Castle Island is open to the public year-round. Interpretive programs are conducted by the Castle Island Association in conjunction with the Massachusetts Department of Conservation and Recreation.[2][31] Attractions include a playground, beach and swimming access, and restaurant Sullivan's.[32] Tours of Fort Independence are conducted by The Castle Island Association on a seasonal schedule.[26]

See also[edit]

Further reading[edit]

  • "Punishment at Hard Labor: Stephen Burroughs and the Castle Island Prison, 1785–1798." The New England Quarterly, Vol. 57, No. 2 (June 1984), pp. 249–254.

References[edit]

  1. ^ a b "Castle Island". Geographic Names Information System. United States Geological Survey.
  2. ^ a b c "Castle Island, Pleasure Bay, M Street Beach and Carson Beach". MassParks. Executive Office of Energy and Environmental Affairs. Retrieved August 22, 2013.
  3. ^ a b c "Fort Independence". Object of the Month. Massachusetts History Society. Retrieved February 2, 2014.
  4. ^ a b Boston (Mass.) (1917). City Record. Superintendent of Printing.
  5. ^ Kaye, Clifford Alan; Survey (U.S.), Geological (1976). The Geology and Early History of the Boston Area of Massachusetts: A Bicentennial Approach : the Role of Geology in the Important Events that Took Place Around Boston 200 Years Ago. U.S. Government Printing Office. p. 43.
  6. ^ Shurtleff, Nathaniel Bradstreet (1871). A topographical and historical description of Boston. New York Public Library. Boston : Printed by request of the City Council. p. 475.
  7. ^ a b c d Shurtleff, Nathaniel Bradstreet (1871). A topographical and historical description of Boston. New York Public Library. Boston : Printed by request of the City Council. p. 476.
  8. ^ Wilson, Susan (2004-05-15). Boston Sites and Insights: An Essential Guide to Historic Landmarks in and Around Boston. Beacon Press. ISBN 978-0-8070-7135-9.
  9. ^ a b Antiaircraft Journal. United States Coast Artillery Association. 1923. pp. 108–12.
  10. ^ a b Kaufmann, J. E.; Kaufmann, H. W. (2007-09-10). Fortress America: The Forts That Defended America, 1600 to the Present. Hachette Books. p. 57. ISBN 978-0-306-81634-5.
  11. ^ Shurtleff, Nathaniel Bradstreet (1871). A topographical and historical description of Boston. New York Public Library. Boston : Printed by request of the City Council. p. 480.
  12. ^ a b Kaufmann, J. E.; Kaufmann, H. W. (2007-09-10). Fortress America: The Forts That Defended America, 1600 to the Present. Hachette Books. p. 62. ISBN 978-0-306-81634-5.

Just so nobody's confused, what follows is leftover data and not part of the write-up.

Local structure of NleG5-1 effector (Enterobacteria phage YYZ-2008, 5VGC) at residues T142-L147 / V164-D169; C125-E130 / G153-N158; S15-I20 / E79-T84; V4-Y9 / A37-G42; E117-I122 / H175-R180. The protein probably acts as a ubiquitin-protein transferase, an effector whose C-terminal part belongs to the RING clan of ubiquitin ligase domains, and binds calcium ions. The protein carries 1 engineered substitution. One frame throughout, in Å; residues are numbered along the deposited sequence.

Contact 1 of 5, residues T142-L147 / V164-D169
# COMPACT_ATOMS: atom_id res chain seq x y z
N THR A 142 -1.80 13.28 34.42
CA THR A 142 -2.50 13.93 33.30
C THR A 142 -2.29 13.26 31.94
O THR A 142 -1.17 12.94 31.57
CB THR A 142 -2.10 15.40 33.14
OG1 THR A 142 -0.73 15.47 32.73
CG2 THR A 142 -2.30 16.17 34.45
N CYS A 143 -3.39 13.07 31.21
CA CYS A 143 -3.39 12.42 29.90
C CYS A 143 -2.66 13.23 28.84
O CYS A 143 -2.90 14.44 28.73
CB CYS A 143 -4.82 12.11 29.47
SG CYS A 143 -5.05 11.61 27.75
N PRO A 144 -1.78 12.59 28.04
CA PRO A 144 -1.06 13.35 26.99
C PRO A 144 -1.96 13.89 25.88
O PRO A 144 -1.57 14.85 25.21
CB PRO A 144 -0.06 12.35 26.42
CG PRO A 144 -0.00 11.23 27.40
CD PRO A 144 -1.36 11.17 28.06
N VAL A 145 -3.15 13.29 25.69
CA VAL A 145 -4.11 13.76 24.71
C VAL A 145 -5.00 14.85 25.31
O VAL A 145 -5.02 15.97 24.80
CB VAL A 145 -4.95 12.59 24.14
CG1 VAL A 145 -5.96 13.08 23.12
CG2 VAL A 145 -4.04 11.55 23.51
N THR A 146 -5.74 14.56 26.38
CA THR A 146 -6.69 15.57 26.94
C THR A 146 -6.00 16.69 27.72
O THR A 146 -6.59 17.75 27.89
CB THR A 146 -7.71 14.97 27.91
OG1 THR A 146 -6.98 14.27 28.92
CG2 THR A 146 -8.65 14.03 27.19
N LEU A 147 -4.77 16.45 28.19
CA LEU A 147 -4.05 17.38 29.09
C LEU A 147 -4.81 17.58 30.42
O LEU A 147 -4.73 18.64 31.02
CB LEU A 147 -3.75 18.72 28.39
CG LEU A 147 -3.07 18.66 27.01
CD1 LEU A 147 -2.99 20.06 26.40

13. ^ Marsters, Roger (2004). Bold Privateers: Terror, Plunder and Profit on Canada's Atlantic Coast. Formac Publishing Company. pp. 35–6. ISBN 978-0-88780-644-5.
  14. ^ a b Sidbury, James (2007-09-27). Becoming African in America: Race and Nation in the Early Black Atlantic. Oxford University Press. p. 74. ISBN 978-0-19-804322-5.
  15. ^ a b "Africans in America/Part 2/Prince Hall". www.pbs.org. Retrieved 2021-01-20.
  16. ^ a b "All men free and brethren: Prince Hall and black Freemasonry". The Bay State Banner. 2015-09-10. Retrieved 2021-01-20.
  17. ^ Manuscripts, Great Britain Royal Commission on Historical (1907). Report on American Manuscripts in the Royal Institution of Great Britain ...: July 1782-March 1783. H. M. Stationery Office. p. 48.
  18. ^ "Ordinary Women, Extraordinary Times". Plymouth, MA Patch. 2011-03-19. Retrieved 2021-01-20.
  19. ^ a b Shurtleff, Nathaniel Bradstreet (1871). A topographical and historical description of Boston. New York Public Library. Boston : Printed by request of the City Council. p. 495.
  20. ^ a b Kaufmann, J. E.; Kaufmann, H. W. (2007-09-10). Fortress America: The Forts That Defended America, 1600 to the Present. Hachette Books. p. 98. ISBN 978-0-306-81634-5.
  21. ^ Shurtleff, Nathaniel Bradstreet (1871). A topographical and historical description of Boston. New York Public Library. Boston : Printed by request of the City Council. p. 496.
  22. ^ "Outdoor Mass for racial justice, healing held on Castle Island". WCVB. 2020-06-13. Retrieved 2021-01-20.
  23. ^ Knoblock, Glenn. The American clipper ship, 1845-1920 : a comprehensive history, with a listing of builders and their ships. p. 204. ISBN 978-0-7864-7112-6.
  24. ^ Parkman, Aubrey (1978). Army engineers in New England :the military and civil work of the Corps of Engineers in New England, 1775-1975. Waltham, Mass. p. 20.
  25. ^ a b "Mass. State Police investigating vandalism World War II Memorial at Castle Island". masslive. 2019-03-18. Retrieved 2021-01-20.
  26. ^ a b c Bilis, Madeline (22 June 2016). ""Fort Independence's Free Tour Season Has Begun"". Boston Magazine.
  27. ^ Lyon, David; Harris, Patricia; Bross, Tom (2013-05-01). DK Eyewitness Travel Guide: Boston: Boston. Penguin. p. 123. ISBN 978-1-4654-1263-8.
  28. ^ Hull, Sarah (2011-03-01). The Rough Guide to Boston. Rough Guides UK. p. 111. ISBN 978-1-4053-8246-5.
  29. ^ "Treasure Islands". UMass Magazine Online. University of Massachusetts Amherst. Spring 2004. Archived from the original on February 3, 2006. Retrieved February 2, 2014.
  30. ^ Butler, Gerald (2000-07-28). The Military History of Boston's Harbor Islands. Arcadia Publishing. ISBN 978-1-4396-2742-6.
  31. ^ "Fort Independence, Castle Island, South Boston". Castle Island Association. Retrieved February 2, 2014.
  32. ^ MacQuarrie, Brian (14 May 2020). "Kite-surfing and social distancing, but no Sullivan's at Castle Island - The Boston Globe". Boston Globe. Retrieved 2021-01-20.

External links[edit]